Moderate-to-high income investors should be aware of an add-on 3.8% tax that applies to the lesser of “net investment income” (NII) or the amount by which MAGI for the year exceeds $200,000 for single filers or $250,000 for joint filers. (These thresholds are not indexed for inflation.) The definition of NII includes interest, dividends, capital gains and income from passive activities, but not Social Security benefits, tax-exempt interest and distributions from qualified retirement plans and IRAs.

TAX TACTIC: After a careful analysis, estimate both your NII and MAGI for 2021. Depending on the results, you may be able to reduce your NII tax liability or avoid it altogether.

For example, you might invest in municipal bonds (“munis”). The interest income generated by munis does not count as NII, nor is it included in the calculation of MAGI. Similarly, if you turn a passive activity into an active business, the resulting income may be exempt from the NII tax. Caution: These rules are complex, so obtain professional assistance.

Tip: When you add the NII tax to your regular tax plus any applicable state income tax, the overall tax rate may approach or even exceed 50%. Factor this into your investment decisions.

Section 1031 Exchanges

Beginning in 2018, the TCJA generally eliminated the tax deferral break for Section 1031 exchanges of like-kind properties. However, it preserved this tax-saving technique for swaps involving investment or business real estate. Therefore, you can still exchange qualified real estate properties in 2021 without paying current tax, except to the extent you receive “boot” (e.g., cash or a reduction in mortgage liability).

TAX TACTIC: Make sure you meet the following two timing requirements to qualify for a tax-deferred Section 1031 exchange.

  • Identify or actually receive the replacement property within 45 days of transferring legal ownership of the relinquished property.
  • Have the title to the replacement property transferred to you within the earlier of 180 days or your 2021 tax return due date, plus extensions.

Note that the definition of “like-kind” is relatively liberal. For example, you can exchange an apartment building for a warehouse or even raw land.

Tip: Proposed legislation would eliminate the tax break for real estate. If this technique appeals to you, start negotiations that can be completed before the end of the year.

Estate and Gift Taxes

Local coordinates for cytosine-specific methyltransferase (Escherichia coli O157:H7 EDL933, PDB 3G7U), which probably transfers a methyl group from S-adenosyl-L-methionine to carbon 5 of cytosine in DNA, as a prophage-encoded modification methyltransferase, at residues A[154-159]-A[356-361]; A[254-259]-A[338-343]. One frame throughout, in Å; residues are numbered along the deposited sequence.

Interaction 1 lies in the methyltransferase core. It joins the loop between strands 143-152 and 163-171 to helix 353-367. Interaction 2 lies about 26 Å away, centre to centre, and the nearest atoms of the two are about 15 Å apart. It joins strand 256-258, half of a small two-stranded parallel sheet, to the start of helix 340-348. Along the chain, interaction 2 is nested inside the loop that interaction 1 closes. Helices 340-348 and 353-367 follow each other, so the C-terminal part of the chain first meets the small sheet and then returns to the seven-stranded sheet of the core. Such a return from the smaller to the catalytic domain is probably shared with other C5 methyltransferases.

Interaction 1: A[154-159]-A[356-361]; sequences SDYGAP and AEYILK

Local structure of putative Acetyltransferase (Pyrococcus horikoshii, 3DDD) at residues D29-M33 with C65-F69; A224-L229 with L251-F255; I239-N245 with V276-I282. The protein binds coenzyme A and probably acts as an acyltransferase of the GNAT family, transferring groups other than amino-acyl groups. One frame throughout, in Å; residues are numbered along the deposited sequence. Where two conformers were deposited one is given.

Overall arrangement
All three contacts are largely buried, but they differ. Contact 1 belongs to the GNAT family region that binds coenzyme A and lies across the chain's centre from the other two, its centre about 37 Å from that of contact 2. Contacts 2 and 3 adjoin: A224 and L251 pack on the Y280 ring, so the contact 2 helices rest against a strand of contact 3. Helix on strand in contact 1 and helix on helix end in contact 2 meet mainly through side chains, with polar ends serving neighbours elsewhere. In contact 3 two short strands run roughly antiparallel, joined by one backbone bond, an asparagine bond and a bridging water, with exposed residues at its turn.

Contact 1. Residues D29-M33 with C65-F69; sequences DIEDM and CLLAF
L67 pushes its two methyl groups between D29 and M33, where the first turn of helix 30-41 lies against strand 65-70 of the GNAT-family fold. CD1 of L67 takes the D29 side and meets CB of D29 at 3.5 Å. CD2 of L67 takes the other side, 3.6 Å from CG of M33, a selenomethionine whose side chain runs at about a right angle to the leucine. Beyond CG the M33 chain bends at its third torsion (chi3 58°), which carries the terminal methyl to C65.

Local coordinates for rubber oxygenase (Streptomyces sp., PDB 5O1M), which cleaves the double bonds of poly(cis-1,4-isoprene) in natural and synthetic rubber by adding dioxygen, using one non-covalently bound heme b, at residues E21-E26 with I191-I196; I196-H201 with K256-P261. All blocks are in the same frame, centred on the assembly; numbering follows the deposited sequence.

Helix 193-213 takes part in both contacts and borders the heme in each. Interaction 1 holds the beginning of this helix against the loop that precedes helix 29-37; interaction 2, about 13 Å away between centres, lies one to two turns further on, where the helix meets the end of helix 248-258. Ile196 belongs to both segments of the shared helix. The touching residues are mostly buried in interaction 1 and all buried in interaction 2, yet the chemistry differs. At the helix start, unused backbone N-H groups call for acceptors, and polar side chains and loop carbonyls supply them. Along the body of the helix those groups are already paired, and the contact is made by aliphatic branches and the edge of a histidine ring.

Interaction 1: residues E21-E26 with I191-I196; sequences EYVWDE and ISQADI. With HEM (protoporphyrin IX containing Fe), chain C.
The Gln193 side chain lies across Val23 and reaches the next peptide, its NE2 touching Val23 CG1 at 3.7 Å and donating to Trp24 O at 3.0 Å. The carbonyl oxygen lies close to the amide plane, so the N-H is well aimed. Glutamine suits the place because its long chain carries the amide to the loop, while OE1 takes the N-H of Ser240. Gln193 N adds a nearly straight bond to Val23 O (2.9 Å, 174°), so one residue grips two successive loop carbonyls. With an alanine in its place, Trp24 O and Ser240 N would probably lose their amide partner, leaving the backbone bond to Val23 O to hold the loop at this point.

Going back to the turn of the century, Congress has gradually increased the federal estate tax exemption, while establishing a top estate tax rate of 40%. At one point, the estate tax was repealed—but for 2010 only—while the unified estate and gift tax exemption was severed and then subsequently reunified.

Finally, the TCJA doubled the exemption from $5 million to $10 million for 2018 through 2025, with inflation indexing. The exemption is $11.7 million in 2021.

TAX TACTIC: Develop a comprehensive estate plan. Generally, this will involve various techniques, including trusts that maximize the benefits of the estate and gift tax exemption. The table below shows the progression of the exemption and top estate tax rate for the last ten years.

Tax year  

Estate tax exemption

Top estate tax rate
2012 $5.12 million 35%
2013 $5.25 million 40%
2014 $5.34 million 40%
2015 $5.43 million 40%
2016 $5.45 million 40%
2017 $5.49 million 40%
2018 $11.18 million 40%
2019 $11.40 million 40%
2020 $11.58 million 40%
2021 $11.7 million 40%

 Furthermore, you can give gifts to family members that qualify for the annual gift tax exclusion. For 2021, there is no gift tax liability on gifts of up to $15,000 per recipient ($30,000 for a joint gift by a married couple). This reduces the size of your taxable estate.

 Tip: You may “double up” by giving gifts in both December and January that qualify for the annual gift tax exclusion for 2021 and 2022, respectively.


  • Contribute up to $19,500 to a 401(k) in 2021 ($26,000 if you are age 50 or older). If you clear the 2021 Social Security wage base of $142,800 and promptly allocate the payroll tax savings to a 401(k), you can increase your deferral without any further reduction in your take-home pay.
  • Sell real estate on an installment basis. For payments over two years or more, you can defer tax on a portion of the sales price. Also, this may effectively reduce your overall tax liability.
  • Weigh the benefits of a Roth IRA conversion, especially if this will be a low-tax year. Although the conversion is subject to current tax, you generally can receive tax-free distributions in retirement, unlike taxable distributions from a traditional IRA
  • From a tax perspective, it is often beneficial to sell mutual fund shares before the fund declares dividends (the ex-dividend date) and buy shares after the date the fund declares dividends.
  • Consider a qualified charitable distribution (QCD). If you are age 70½ or older, you can transfer up to $100,000 of IRA funds directly to a charity. Although the contribution is not deductible, the QCD is exempt from tax. This may improve your overall tax picture.

 State Taxes

Year-end tax projections are especially important for state taxes. Just like the IRS, states generally impose withholding and estimated tax requirements. States also charge underpayment penalties if sufficient payments are not made during the year.